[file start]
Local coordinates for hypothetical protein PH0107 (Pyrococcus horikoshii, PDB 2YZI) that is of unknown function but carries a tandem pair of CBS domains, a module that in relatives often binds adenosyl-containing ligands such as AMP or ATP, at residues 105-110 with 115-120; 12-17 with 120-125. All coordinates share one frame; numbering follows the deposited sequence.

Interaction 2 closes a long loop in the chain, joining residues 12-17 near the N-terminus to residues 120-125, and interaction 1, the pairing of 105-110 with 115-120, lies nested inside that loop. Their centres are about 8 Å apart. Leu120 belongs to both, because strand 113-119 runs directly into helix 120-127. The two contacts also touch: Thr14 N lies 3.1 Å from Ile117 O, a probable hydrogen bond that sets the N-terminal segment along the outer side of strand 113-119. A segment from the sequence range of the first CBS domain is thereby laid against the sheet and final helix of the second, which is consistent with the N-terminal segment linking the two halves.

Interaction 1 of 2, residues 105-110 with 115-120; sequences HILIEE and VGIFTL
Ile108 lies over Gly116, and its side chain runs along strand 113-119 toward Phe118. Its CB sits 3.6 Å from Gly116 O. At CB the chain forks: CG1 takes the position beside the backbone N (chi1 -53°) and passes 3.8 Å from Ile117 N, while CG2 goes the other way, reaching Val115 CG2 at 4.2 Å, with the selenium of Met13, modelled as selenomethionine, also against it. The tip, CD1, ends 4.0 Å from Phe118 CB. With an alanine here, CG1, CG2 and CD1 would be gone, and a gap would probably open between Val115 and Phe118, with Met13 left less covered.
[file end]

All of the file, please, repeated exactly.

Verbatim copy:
Local coordinates for hypothetical protein PH0107 (Pyrococcus horikoshii, PDB 2YZI) that is of unknown function but carries a tandem pair of CBS domains, a module that in relatives often binds adenosyl-containing ligands such as AMP or ATP, at residues 105-110 with 115-120; 12-17 with 120-125. All coordinates share one frame; numbering follows the deposited sequence.

Interaction 2 closes a long loop in the chain, joining residues 12-17 near the N-terminus to residues 120-125, and interaction 1, the pairing of 105-110 with 115-120, lies nested inside that loop. Their centres are about 8 Å apart. Leu120 belongs to both, because strand 113-119 runs directly into helix 120-127. The two contacts also touch: Thr14 N lies 3.1 Å from Ile117 O, a probable hydrogen bond that sets the N-terminal segment along the outer side of strand 113-119. A segment from the sequence range of the first CBS domain is thereby laid against the sheet and final helix of the second, which is consistent with the N-terminal segment linking the two halves.

Interaction 1 of 2, residues 105-110 with 115-120; sequences HILIEE and VGIFTL
Ile108 lies over Gly116, and its side chain runs along strand 113-119 toward Phe118. Its CB sits 3.6 Å from Gly116 O. At CB the chain forks: CG1 takes the position beside the backbone N (chi1 -53°) and passes 3.8 Å from Ile117 N, while CG2 goes the other way, reaching Val115 CG2 at 4.2 Å, with the selenium of Met13, modelled as selenomethionine, also against it. The tip, CD1, ends 4.0 Å from Phe118 CB. With an alanine here, CG1, CG2 and CD1 would be gone, and a gap would probably open between Val115 and Phe118, with Met13 left less covered.